BACKGROUND: There is currently no consensus about standardized gait bout definitions when passively monitoring walking during normal daily life activities. It is also not known how different definitions of a gait bout in daily life monitoring affects the ability to distinguish pathological gait quality. Specifically, how many seconds of a pause with no walking indicates an end to one gait bout and the start of another bout? In this study, we investigated the effect of 3 gait bout definitions on the discriminative ability to distinguish quality of walking in people with multiple sclerosis (MS) from healthy control subjects (HC) during a week of daily living.
METHODS: 15 subjects with MS and 16 HC wore instrumented socks on each foot and one Opal sensor over the lower lumbar area for a week of daily activities for at least 8 h/day. Three gait bout definitions were based on the length of the pause between the end of one gait bout and start of another bout (1.25 s, 2.50 s, and 5.0 s pause). Area under the curve (AUC) was used to compare gait quality measures in MS versus HC.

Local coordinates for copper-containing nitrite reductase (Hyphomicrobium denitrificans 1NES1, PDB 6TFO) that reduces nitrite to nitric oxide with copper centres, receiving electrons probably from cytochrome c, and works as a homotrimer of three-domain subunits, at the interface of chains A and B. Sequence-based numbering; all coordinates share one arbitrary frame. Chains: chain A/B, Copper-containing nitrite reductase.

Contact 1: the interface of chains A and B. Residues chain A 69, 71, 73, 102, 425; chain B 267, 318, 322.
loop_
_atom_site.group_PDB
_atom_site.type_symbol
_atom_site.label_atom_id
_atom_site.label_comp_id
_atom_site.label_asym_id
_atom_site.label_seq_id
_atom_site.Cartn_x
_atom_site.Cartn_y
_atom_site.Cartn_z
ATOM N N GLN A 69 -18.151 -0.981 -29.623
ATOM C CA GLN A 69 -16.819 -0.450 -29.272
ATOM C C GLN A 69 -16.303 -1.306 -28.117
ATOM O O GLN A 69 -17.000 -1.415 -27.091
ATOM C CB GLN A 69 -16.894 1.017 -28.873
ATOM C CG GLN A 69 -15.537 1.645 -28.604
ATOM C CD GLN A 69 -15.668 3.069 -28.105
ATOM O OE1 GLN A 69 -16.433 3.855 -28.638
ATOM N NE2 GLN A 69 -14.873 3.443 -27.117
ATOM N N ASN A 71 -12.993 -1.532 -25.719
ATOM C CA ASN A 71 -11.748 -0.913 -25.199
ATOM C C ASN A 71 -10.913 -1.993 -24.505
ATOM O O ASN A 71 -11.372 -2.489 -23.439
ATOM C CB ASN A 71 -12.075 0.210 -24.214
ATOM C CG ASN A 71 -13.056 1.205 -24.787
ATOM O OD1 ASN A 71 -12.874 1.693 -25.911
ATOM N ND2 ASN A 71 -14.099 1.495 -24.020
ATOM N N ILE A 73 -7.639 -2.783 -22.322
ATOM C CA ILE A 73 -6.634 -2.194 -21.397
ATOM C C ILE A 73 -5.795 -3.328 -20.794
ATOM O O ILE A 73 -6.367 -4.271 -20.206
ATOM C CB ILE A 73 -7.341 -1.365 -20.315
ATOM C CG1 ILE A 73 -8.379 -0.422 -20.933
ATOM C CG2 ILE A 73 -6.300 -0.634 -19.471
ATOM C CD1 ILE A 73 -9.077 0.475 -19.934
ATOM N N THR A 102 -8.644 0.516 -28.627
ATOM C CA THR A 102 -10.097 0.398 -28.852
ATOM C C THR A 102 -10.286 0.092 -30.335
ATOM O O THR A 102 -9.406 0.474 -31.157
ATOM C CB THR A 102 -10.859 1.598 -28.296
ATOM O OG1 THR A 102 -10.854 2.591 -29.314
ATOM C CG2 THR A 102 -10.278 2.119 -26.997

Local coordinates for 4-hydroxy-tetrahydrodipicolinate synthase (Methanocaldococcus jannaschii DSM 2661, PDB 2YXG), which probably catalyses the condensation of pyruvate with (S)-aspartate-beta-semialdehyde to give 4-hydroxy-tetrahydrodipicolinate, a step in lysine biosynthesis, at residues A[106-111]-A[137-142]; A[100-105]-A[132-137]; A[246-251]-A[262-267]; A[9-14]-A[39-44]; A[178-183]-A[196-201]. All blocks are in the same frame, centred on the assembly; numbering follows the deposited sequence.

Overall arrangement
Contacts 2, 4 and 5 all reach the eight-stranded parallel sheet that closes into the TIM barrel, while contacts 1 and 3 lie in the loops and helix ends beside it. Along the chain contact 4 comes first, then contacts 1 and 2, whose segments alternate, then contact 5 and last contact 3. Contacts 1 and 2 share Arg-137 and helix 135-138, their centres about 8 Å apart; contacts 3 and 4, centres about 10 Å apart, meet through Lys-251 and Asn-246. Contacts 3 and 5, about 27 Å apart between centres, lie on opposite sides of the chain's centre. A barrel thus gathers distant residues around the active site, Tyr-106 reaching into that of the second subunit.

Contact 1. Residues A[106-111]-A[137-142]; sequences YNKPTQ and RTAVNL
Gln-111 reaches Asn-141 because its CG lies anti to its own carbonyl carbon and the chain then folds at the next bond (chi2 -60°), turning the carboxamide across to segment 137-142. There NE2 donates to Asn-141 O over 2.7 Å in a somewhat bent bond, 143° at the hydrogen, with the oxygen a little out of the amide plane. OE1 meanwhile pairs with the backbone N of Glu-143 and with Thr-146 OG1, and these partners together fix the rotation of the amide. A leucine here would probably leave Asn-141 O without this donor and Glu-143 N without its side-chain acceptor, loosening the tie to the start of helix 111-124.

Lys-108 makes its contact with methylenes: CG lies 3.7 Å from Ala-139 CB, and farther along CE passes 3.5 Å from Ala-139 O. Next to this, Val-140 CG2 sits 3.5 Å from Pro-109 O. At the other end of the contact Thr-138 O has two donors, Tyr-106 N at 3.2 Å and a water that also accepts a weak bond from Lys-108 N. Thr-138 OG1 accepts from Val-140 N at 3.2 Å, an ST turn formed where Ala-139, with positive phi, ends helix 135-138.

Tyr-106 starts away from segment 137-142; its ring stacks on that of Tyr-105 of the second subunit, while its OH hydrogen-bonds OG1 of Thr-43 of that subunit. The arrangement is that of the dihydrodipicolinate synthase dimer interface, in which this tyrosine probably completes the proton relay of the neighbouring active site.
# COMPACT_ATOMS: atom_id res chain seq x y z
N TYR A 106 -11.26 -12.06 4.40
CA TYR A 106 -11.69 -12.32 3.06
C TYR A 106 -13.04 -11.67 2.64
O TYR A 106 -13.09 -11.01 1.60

RESULTS: Total number of gait bouts over the week were statistically significantly different across bout definitions, as expected. However, AUCs of gait quality measures (such as gait speed, stride length, stride time) discriminating people with MS from HC were not different despite the 3 bout definitions.
SIGNIFICANCE: Quality of gait measures that discriminate MS from HC during daily life are not influenced by the length of a gait bout, despite large differences in quantity of gait across bout definitions. Thus, gait quality measures in people with MS versus controls can be compared across studies using different gait bout definitions with pause lengths ≤5 s.